Sergei Solonsky (b. 1957) appeared on the Kharkiv art scene in the late 1980s. In 1994—1996 he was one of the Group of Immediate Reaction artists.
In 1991 his phantasmagorical The Bestiary photomontages (1991—1998) made him famous within the KSP community. Solonsky used overlays, printing deformation, and toning along with the usual manual collage techniques. Sometimes he would cut the prints into pieces and reassemble them anew, creating disfigured portrait images to illustrate his vision. "Corporeal fragmentations in his pictures from the turn of the 1980s—1990s started the aesthetic revolution in Ukrainian photography," says Tatiana Pavlova in her essay.
© Sergei Solonsky. Phallic Heraldry
During the same time period, Solonsky produced the Naked Selfies series of 150 cm high prints (1994—1995), with the camera on self-timer and the shutter speed set for a long exposure. He used himself as a model, posing with bodily movements for the camera. A naked artist posing in front of his own camera to tell a personal story is an approach commonly used in Kharkiv School's photography.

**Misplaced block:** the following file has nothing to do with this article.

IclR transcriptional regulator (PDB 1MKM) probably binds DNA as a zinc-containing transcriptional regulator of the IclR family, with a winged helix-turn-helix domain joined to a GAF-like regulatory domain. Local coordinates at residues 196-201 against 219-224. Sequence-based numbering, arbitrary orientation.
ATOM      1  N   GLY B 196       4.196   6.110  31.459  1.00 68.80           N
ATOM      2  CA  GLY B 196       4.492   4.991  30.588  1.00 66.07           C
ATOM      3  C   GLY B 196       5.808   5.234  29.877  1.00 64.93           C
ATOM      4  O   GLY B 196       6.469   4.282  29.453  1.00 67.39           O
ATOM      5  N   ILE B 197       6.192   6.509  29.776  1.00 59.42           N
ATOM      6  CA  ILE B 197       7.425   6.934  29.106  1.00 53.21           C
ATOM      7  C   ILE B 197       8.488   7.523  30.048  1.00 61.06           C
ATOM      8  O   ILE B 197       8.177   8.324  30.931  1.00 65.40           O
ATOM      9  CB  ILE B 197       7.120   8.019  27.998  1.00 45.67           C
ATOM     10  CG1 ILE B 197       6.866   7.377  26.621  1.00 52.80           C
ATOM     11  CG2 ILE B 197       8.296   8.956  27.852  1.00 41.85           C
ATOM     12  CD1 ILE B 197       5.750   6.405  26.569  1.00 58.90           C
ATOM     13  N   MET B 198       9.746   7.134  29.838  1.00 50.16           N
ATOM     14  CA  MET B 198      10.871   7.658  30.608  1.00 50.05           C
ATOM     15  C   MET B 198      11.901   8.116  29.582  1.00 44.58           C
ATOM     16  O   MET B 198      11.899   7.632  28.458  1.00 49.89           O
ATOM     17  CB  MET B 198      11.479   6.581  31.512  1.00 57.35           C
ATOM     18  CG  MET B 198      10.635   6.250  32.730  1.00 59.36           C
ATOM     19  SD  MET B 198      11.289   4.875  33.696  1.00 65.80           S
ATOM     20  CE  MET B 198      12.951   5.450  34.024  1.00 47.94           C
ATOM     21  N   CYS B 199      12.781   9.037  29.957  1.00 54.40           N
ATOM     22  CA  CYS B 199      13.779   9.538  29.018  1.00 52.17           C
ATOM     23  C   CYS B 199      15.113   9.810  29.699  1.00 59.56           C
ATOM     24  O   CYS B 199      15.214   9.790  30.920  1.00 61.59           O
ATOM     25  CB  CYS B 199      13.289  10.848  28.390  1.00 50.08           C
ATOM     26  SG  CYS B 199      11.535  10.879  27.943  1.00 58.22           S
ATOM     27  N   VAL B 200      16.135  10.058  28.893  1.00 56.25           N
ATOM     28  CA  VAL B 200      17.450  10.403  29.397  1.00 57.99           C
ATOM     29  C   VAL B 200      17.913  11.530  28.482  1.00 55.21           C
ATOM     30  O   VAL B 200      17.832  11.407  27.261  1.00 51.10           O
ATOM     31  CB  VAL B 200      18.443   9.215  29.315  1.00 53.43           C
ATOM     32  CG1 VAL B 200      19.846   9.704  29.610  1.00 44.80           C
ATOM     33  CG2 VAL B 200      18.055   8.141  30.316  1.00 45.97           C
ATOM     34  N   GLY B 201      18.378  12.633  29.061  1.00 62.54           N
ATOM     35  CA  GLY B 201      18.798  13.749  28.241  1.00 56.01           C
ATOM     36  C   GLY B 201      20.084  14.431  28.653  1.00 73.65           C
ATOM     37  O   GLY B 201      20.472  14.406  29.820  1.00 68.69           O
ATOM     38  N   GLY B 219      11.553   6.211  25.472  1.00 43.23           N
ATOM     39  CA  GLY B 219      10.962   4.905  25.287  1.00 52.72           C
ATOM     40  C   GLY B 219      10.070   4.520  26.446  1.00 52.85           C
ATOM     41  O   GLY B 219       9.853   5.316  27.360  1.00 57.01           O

Phallic Heraldry (1996) is a series of toned collages consisting of repetitive penis image fragments composed into what looks like national emblems or symbols in order to debunk their ideological sacredness (the Soviet one, sickle and hammer, included).
Solonsky is best known as a master of photomontage, but his Moonshiners (1995) reveal the documentary side of his artistic personality.
© Sergei Solonsky. Selfies
The artist’s recent collages (Selfies, 2020) utilize digital techniques where manual dexterity was once applied. Reminiscent of Francis Bacon’s work, they are a dramatic gallery of nude portraits and self-portraits that speak of psychological and self-identity issues.
Images courtesy MOKSOP and the artist